Dance is a physically demanding activity. Period. (or periodt as the young folks say). But somehow we feel if we aren’t professionals who dance 8 hours a day while performing 5+ shows a week, that our dancing isn’t as demanding since it’s a “hobby”. Nothing could be further from the truth and here’s why:
In addition to the hard work we exert during dance class (no matter how many classes you take a week), our outside-of-the-studio activities stress our body too. For example, sitting for long periods of time in the car and working on computer create imbalances in the body (weak core, back pain and weak hamstrings to name a few). In addition, physical activities such as running or going to the gym also stress the body, which we see as good stress, but nonetheless, they are stresses.
So…all that to say, one thing that I have found to be important to my wellness as an adult dancer is massage therapy. A licensed massage therapist can (1) release built up stress (our bodies absorb and store stress unless released), (2) work on muscle imbalances (overusing one and weakening another), and (3) provide us with valuable informationabout our bodies from an objective perspective (hearing “your IT band is tight, so that’s why your back hurts” is the confirmation and relief I need. I want to know I am not crazy and also how to fix my pain.)
I admit, though, I can get cheap about massages and think that money could be used for other family or savings purposes (read: I’m being selfish), but after each massage, I realize that a monthly massage is extremely important and especially important if I want to continue to dance, teach, and create movement that I love.#treatyoself
I recently grabbed some time on my massage therapist’s calendar for her and her business partner/co owner to talk about the benefits of massage–particularly for adult ballet dancers. I learned a lot and hopefully you will too!
A little about their business:
Jessica Snider and Chris Carson are licensed therapists who own Pure Life Wellness located in Buford, GA. They are committed to providing natural, holistic therapies that focus on the mental, physical, and spiritual natural state of balance in order to thrive in life’s pursuits.
At Pure Life Wellness they focus on providing a comprehensive approach to wellness, including an emphasis on education, communication and creating an environment for true healing to occur. For more information: https://purelifehealthandwellness.com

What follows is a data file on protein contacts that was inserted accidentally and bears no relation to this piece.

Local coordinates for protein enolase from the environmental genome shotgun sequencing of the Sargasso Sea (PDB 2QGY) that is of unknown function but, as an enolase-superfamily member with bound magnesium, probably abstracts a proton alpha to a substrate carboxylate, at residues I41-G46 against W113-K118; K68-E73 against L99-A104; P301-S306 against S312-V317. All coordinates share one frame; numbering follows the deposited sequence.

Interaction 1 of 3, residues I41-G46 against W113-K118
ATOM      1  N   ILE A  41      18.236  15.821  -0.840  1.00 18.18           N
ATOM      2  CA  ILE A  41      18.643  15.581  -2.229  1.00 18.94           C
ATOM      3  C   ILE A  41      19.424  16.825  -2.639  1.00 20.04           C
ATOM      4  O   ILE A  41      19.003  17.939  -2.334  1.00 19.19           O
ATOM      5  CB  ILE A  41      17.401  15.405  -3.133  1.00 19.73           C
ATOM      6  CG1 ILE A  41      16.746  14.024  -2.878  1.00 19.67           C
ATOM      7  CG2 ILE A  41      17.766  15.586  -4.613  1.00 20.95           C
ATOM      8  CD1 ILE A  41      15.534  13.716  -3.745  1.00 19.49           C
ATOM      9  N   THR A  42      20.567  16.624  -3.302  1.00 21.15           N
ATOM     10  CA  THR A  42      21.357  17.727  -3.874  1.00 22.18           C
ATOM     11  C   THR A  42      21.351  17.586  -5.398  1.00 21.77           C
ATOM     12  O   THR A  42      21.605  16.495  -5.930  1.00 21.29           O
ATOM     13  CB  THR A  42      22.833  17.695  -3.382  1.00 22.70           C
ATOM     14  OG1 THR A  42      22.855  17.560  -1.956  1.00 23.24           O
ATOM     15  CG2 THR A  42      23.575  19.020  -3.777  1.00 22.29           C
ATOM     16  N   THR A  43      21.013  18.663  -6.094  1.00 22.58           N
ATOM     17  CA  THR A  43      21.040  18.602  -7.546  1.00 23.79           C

Q: What are some physical and mental benefits of massage?
A:There are many physical benefits of massage. Here’s the top 5:
- Relives muscle tension, stiffness and pain by stimulating the release of endorphins such as serotonin & dopamine
- Improves flexibility and range of motion
- Increases flow of lymphatic system (which supply nutrients to cells and help them rid the body of waste materials)
- Reduces stress & blood pressure
- Helps relax the mind and aid in better sleep
- Massage therapy activates neurotransmitters that can decrease anxiety and stress hormone levels.
- It also Improves sleep quality therefore aiding in mental clarity.
Q: How can massage improve the overall health of a dancer?
A: Massage increases the agility and flexibility of the muscles. After an intense performance or class, it can reduce tension in soft tissue and stretch the muscles, therefore leading to less tears and/or injuries. Also, massage increases circulation around joints which aids in promotion of healing and boosts the immune system by increasing white blood cell counts.
Q: I hear about myofascial release. What is it and why is it useful?
A: Myofascial release is a massage technique that involves applying sustained pressure on the myofascial connective tissue restrictions to eliminate pain and restore range of motion.
It is useful in correcting muscle imbalances, improving range of motion and relieving joint stress. (Note: Fascia is a band or sheet of connective tissue, primarily collagen, beneath the skin that attaches, stabilizes, encloses, and separates muscles and other internal organs. I also liked how they described fascia. It’s like the casing on sausage. It should be soft and pliable, but it can become hard foam rolling is a great way to incorporate myofascial release techniques at home).